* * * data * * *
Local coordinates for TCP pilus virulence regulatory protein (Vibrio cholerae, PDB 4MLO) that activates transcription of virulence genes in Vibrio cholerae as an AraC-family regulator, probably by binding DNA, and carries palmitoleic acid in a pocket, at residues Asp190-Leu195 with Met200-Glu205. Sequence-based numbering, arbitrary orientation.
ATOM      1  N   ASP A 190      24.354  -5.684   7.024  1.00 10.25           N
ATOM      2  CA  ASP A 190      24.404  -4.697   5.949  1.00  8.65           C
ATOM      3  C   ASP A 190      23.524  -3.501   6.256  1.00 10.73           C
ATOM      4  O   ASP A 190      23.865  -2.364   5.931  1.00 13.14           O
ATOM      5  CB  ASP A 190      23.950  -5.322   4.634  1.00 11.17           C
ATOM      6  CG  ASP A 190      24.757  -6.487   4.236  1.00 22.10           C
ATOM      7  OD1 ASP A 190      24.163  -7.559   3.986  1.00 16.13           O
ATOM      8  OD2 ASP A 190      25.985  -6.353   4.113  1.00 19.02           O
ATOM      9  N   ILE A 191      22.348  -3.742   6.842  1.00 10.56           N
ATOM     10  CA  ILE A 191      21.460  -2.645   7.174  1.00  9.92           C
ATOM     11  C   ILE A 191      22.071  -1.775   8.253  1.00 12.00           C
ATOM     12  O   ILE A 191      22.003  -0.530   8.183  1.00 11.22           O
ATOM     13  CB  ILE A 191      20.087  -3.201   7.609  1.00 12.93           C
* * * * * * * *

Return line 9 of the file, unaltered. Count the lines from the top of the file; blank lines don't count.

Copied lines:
ATOM      8  OD2 ASP A 190      25.985  -6.353   4.113  1.00 19.02           O